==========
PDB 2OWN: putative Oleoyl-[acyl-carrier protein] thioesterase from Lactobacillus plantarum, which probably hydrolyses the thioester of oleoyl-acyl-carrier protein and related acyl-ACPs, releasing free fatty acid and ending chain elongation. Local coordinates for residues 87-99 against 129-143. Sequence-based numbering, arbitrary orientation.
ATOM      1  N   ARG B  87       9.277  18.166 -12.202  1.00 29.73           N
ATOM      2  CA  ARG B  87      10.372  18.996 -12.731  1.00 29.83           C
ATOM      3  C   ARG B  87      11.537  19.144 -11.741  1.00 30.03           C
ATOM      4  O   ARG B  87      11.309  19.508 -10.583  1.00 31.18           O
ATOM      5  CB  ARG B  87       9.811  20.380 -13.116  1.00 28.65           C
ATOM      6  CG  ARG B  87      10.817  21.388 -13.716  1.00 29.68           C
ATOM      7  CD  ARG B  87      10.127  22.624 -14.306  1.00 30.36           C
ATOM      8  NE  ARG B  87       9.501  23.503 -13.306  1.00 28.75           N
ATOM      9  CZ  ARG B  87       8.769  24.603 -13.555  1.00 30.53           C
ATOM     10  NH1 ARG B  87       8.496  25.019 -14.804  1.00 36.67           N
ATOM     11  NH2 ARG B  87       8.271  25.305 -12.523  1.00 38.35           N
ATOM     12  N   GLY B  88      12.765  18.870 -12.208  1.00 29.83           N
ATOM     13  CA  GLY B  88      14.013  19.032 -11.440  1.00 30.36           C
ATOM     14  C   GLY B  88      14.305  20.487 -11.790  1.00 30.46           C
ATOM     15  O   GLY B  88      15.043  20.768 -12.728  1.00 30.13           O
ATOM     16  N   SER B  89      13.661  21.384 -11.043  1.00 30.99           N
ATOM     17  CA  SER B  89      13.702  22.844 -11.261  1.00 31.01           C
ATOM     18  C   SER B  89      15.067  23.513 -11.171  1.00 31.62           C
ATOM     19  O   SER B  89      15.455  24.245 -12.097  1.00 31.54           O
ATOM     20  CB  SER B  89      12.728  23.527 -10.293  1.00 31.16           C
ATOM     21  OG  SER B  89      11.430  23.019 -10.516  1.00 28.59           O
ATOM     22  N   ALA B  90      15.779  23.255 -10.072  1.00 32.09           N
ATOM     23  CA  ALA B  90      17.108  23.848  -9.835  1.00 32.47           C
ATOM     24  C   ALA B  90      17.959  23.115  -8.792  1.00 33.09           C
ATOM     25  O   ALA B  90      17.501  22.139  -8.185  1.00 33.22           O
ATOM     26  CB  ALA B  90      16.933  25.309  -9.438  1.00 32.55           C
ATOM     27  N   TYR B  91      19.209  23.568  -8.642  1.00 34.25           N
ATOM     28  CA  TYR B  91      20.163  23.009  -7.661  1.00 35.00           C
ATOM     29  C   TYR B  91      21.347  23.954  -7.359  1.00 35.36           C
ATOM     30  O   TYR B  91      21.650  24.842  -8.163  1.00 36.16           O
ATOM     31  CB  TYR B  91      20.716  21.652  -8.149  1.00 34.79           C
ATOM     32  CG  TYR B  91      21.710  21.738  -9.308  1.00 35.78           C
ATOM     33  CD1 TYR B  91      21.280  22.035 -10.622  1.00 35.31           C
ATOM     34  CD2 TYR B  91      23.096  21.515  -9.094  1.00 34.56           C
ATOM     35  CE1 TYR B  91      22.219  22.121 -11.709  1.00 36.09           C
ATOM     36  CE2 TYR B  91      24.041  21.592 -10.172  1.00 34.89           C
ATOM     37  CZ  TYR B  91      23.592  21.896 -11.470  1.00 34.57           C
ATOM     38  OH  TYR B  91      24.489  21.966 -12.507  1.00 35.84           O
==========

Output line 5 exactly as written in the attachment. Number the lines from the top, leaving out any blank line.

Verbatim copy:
ATOM      4  O   ARG B  87      11.309  19.508 -10.583  1.00 31.18           O